• X-Men: "Supernovas" (2006) - Acclaimed Vertigo writer Mike Carey took over adjectiveless X-Men (the one started in 1991 by Jim Lee and Chris Claremont) with #188 and, with artists Chris Bachalo and Humberto Ramos, told some very engaging and entertaining stories. His run on the book spans approximately 60 issues, this trade collecting the first five. If you are a fan of Rogue, this is a great series to start reading.

  • Uncanny X-Men: "Manifest Destiny (2009) - This storyarc transitions the X-Men from their Westchester headquarters to their current home, San Francisco. It also includes the milestone Uncanny X-Men #500.

  • Uncanny X-Force Vol. 1: "The Apocalypse Solution" (2010) - This is the first arc of the latest addition to the X-Lore. Uncanny X-Force follows Wolverine, Psylocke, Archangel, Fantomex (who you will meet if you read all of Grant Morrison's New X-Men), and Deadpool. It is thought-provoking, action-packed, and a rollercoaster ride. It is definitely worth picking up, as it is quickly become the current X-Book to beat quality-wise. It also uses brings a lot of the '90s ideas and characters back into rotation, so odds are you'll see characters you remember loving.

  • X-Men: Schism (2011) - This is the big event currently going on right now, and once you've read most all of the above, you can start right here. Schism is being hyped as the biggest X-Men event in a decade, and it is leading to a complete overhaul of the X-Men line (the likes of which haven't been seen since the 1991 relaunch).

The relaunch is being titled X-Men: Regenesis and Wikipedia has a very nice summary of what's to come. In all honesty, you could try skipping everything above and jumping on with Regenesis, as it's being marketed as a jumping on point.

  • I would drop "Supernovas" in favor of the "Rise and Fall of the Shi'ar Empire" and it's prequel "Deadly Genesis" but all-in-all this is a great answer! Commented Dec 13, 2013 at 17:17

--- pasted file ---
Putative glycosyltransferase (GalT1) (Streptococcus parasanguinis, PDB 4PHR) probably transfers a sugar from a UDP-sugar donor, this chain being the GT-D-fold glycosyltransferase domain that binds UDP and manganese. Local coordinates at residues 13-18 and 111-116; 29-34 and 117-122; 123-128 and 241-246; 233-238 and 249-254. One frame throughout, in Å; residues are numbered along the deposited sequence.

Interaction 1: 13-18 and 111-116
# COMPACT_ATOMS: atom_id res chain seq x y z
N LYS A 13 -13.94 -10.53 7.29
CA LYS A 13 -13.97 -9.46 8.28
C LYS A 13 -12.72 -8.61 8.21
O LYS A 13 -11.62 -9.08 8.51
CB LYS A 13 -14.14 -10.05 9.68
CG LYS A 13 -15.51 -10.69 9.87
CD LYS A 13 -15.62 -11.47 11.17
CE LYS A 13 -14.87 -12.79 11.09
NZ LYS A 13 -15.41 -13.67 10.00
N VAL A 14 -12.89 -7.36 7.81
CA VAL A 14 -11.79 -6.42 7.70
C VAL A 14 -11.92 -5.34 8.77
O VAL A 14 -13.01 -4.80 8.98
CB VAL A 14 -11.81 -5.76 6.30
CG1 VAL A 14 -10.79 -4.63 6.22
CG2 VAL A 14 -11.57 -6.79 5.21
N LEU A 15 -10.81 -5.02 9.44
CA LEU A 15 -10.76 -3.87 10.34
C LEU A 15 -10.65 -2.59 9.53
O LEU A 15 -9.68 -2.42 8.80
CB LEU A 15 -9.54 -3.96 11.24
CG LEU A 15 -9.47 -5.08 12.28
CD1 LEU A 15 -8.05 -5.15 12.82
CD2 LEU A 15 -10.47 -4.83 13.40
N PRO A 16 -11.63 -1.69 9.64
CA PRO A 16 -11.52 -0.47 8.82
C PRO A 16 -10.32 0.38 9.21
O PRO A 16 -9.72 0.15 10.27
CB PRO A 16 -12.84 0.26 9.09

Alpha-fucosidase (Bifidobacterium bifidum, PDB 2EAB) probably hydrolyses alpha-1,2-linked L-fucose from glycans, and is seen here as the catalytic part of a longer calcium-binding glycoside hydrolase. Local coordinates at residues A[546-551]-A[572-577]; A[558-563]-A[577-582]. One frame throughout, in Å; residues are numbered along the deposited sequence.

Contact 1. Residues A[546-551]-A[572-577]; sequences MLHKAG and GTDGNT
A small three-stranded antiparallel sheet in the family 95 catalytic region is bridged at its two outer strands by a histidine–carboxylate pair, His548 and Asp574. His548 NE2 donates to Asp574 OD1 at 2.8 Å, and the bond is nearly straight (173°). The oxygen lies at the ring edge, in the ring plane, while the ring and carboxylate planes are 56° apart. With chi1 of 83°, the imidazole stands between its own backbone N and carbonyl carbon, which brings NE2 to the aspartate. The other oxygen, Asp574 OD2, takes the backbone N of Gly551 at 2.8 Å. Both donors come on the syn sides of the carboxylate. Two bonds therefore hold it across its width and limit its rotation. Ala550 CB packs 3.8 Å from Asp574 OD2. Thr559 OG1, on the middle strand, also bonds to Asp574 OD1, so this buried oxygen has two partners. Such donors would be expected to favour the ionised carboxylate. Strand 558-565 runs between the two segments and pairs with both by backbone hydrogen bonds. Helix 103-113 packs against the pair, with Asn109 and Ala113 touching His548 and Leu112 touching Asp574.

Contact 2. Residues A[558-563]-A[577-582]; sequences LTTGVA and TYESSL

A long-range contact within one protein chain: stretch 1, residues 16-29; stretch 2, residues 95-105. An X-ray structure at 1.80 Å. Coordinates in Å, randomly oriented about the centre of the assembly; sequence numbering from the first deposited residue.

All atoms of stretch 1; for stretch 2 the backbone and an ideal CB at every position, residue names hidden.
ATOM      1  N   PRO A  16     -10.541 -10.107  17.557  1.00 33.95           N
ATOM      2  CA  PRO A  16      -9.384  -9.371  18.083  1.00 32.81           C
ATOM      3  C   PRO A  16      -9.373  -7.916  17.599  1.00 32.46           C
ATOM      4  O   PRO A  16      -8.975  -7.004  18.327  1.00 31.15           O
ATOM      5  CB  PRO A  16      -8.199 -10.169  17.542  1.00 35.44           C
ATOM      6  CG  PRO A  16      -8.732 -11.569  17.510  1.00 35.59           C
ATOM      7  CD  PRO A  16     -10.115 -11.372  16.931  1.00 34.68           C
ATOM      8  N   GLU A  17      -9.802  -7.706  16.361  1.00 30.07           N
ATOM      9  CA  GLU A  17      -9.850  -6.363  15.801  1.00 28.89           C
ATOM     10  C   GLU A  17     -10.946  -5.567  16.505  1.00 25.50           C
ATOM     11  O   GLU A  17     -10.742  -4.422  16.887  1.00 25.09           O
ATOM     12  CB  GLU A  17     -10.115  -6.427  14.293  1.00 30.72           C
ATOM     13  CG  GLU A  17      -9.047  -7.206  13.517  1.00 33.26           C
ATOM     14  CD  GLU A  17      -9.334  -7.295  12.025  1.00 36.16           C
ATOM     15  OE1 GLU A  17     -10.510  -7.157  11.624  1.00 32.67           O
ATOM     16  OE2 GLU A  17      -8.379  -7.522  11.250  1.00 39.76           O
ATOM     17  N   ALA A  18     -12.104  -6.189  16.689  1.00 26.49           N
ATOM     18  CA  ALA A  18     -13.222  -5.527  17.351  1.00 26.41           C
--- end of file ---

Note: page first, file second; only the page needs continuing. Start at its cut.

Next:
From the X-Men wikipedia article:

Notable story arcs of this decade are "Revolution" (2000), "Eve of Destruction," "E Is for Extinction" (2001), "Planet X," "Here Comes Tomorrow," "Gifted," (2004) X-Men: Phoenix - Endsong, "House of M," "Decimation" (2005), Deadly Genesis (2005- 2006), "Endangered Species" (2007), "Messiah Complex" (2007–2008), "Divided We Stand" (2008), "Manifest Destiny" (2008–2009), X-Infernus, "Messiah War," "Utopia," "Nation X," "Necrosha" (2009), "Second Coming" (2010), "Age of X," and "Schism" (2011). The X-Men were also involved in the "Secret Invasion" and the 2010 storyline "Second Coming," which is based on plot threads from "Necrosha" and "House of M".

That is a good reference to all the major events in the X-Men universe that you could start at, and they are all printed in graphic novel form, I think.

The awesome thing about X-Men is that you can really just read the wiki article or a history of any character and it's really easy to peice together the whole over-arching story from that.

  • And don't forget the crossover events that X-men played big parts in. Stuff like Civil War DID feature the X-men, and are important from a Universe perspective. And, of course, the good Professor was one of the people who drove the plot of Planet Hulk and World War Hulk.
    – Jeff
    Commented Jun 30, 2011 at 13:59

You could try the 'Ultimate' line, which is a different Marvel Universe, which completely restarted everything from square one.

The characters are the same, yet different, and familiar plots may not be resolved exactly the same way.

It ran from 2001 to 2009, and featured a world where the X-men first appeared around 2001. It ran for 100 issues, and had several crossovers with other Ultimate titles.

It is going to be continued in Ultimate Comics: X-Men.

Wiki link for more info.


There is a work in progress order at the complete marvel reading order hitting all appearances of the x-men. You might find the x-men reading order there helpful.

  • 1
    Please don't just link to another site as your entire answer. Summarize the relevant information at the very least.
    – phantom42
    Commented Oct 17, 2013 at 14:19